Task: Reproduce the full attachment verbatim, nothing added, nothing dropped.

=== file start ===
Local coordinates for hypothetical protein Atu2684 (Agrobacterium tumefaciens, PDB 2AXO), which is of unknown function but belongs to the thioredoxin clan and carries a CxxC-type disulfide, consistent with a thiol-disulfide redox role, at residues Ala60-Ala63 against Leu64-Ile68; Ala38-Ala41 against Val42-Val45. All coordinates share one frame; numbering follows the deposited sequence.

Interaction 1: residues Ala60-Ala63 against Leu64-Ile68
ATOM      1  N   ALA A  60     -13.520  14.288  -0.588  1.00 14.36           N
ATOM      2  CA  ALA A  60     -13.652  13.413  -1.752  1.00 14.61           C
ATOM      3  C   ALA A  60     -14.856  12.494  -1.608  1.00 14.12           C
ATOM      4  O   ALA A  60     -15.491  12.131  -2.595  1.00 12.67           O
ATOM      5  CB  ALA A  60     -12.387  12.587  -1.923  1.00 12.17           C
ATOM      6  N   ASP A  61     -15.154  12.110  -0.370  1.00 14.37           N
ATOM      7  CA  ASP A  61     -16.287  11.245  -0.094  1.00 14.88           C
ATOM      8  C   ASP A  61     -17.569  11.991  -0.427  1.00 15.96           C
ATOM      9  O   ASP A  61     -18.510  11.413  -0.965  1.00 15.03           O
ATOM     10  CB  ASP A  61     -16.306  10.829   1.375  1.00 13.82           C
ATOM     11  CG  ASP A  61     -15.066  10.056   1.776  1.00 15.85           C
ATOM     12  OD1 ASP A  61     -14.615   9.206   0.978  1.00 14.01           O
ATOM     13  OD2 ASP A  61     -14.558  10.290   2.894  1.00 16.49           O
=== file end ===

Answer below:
Local coordinates for hypothetical protein Atu2684 (Agrobacterium tumefaciens, PDB 2AXO), which is of unknown function but belongs to the thioredoxin clan and carries a CxxC-type disulfide, consistent with a thiol-disulfide redox role, at residues Ala60-Ala63 against Leu64-Ile68; Ala38-Ala41 against Val42-Val45. All coordinates share one frame; numbering follows the deposited sequence.

Interaction 1: residues Ala60-Ala63 against Leu64-Ile68
ATOM      1  N   ALA A  60     -13.520  14.288  -0.588  1.00 14.36           N
ATOM      2  CA  ALA A  60     -13.652  13.413  -1.752  1.00 14.61           C
ATOM      3  C   ALA A  60     -14.856  12.494  -1.608  1.00 14.12           C
ATOM      4  O   ALA A  60     -15.491  12.131  -2.595  1.00 12.67           O
ATOM      5  CB  ALA A  60     -12.387  12.587  -1.923  1.00 12.17           C
ATOM      6  N   ASP A  61     -15.154  12.110  -0.370  1.00 14.37           N
ATOM      7  CA  ASP A  61     -16.287  11.245  -0.094  1.00 14.88           C
ATOM      8  C   ASP A  61     -17.569  11.991  -0.427  1.00 15.96           C
ATOM      9  O   ASP A  61     -18.510  11.413  -0.965  1.00 15.03           O
ATOM     10  CB  ASP A  61     -16.306  10.829   1.375  1.00 13.82           C
ATOM     11  CG  ASP A  61     -15.066  10.056   1.776  1.00 15.85           C
ATOM     12  OD1 ASP A  61     -14.615   9.206   0.978  1.00 14.01           O
ATOM     13  OD2 ASP A  61     -14.558  10.290   2.894  1.00 16.49           O